Richard Parker has that gift for writing passages in his books that span a short time, but pack in loads of tension, all of which just keeps building and building.

There were times in this book where I was screaming, inside my head, for Leah to come clean with the police; but at the same time completely understanding why she doesn’t, after all once the snowball has started rolling down the hill it is hard to stop.

And, that brick wall it smashes violently against at the end of the story is drawn out, and breathtaking with tension

A great one off psychological crime thriller.

Pages: 299. Publisher: One More Chapter. Published on 18/3/2021

Salt Water Graves. B.R Spangler

I can’t believe so much happens in this book, and all in 276 pages.

Detective Casey White’s life is finally back on track, until the second page. She’s late, as she says not late as in for a meeting, late as in pregnant. She’s in love, with the father and they are about to move in together. He has a great job and is up for election to his old post.

Then the first body is found, and there’s a link to her boyfriend, Jericho Quinn. Coincidence?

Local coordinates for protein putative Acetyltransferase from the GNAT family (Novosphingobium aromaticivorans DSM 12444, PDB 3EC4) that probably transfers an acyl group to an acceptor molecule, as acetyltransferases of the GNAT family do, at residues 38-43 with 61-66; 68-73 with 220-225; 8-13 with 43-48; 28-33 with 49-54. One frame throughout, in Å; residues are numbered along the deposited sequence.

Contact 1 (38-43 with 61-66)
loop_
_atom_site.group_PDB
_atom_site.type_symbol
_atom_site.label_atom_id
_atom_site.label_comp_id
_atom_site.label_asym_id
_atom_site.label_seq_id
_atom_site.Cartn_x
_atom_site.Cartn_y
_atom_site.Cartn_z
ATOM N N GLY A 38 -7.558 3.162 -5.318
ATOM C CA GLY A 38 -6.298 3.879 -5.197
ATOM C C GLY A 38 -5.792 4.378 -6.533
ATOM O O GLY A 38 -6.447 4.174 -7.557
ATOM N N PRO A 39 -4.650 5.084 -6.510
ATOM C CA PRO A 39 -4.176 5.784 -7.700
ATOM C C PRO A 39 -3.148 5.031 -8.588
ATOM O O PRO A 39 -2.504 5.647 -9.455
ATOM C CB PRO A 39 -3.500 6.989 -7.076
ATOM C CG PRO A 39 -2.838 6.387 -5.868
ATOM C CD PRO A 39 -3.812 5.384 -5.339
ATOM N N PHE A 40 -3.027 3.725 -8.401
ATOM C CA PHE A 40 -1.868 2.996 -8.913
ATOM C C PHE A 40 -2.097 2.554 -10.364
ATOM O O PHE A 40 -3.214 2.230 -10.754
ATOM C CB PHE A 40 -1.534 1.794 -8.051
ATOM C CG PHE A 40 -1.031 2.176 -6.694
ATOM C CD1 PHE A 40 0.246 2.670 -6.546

Not when a second body is found which is also linked to him

Could it really be Jericho, the one person she has let into her life, the one person she really trusts, or is somebody trying to frame him, or undermine his run for Sheriff

So who can Casey trust.

Then things really start to unravel. If you haven’t read the first two books in the series the impact of the rest of the story might be a bit diluted, but without giving too much away to readers who have…..there is one hell of a twist in this story.

A twist that will have Casey reeling. The physical and mental trauma she goes through in this book are nothing compared to the emotional trauma she suffers.

Each of the books in this series end on a cliffhanger, but nothing before will compare to this one.

Spangler has a way of writing that combines the cosy, small town mystery, with the darkest of psychological thrillers.

The books are written in the first person with Casey White being the main narrator so the reader is aware of every thought, every doubt, and every emotion. It’s impossible to read these books and not feel empathy for her.

So when Spangler puts her through the mill, and he does, you go with her.

An excellent read in a wonderful series

Pages: 276. Publisher: Bookouture Publishing date: 14th December 2020